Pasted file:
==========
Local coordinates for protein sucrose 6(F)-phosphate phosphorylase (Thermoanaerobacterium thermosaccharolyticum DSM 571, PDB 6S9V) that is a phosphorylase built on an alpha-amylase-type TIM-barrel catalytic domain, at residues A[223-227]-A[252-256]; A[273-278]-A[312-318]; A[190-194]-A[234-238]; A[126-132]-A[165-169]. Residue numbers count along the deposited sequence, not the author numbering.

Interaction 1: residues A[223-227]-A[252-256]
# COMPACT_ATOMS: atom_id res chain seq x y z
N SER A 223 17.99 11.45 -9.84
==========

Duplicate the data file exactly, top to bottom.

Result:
Local coordinates for protein sucrose 6(F)-phosphate phosphorylase (Thermoanaerobacterium thermosaccharolyticum DSM 571, PDB 6S9V) that is a phosphorylase built on an alpha-amylase-type TIM-barrel catalytic domain, at residues A[223-227]-A[252-256]; A[273-278]-A[312-318]; A[190-194]-A[234-238]; A[126-132]-A[165-169]. Residue numbers count along the deposited sequence, not the author numbering.

Interaction 1: residues A[223-227]-A[252-256]
# COMPACT_ATOMS: atom_id res chain seq x y z
N SER A 223 17.99 11.45 -9.84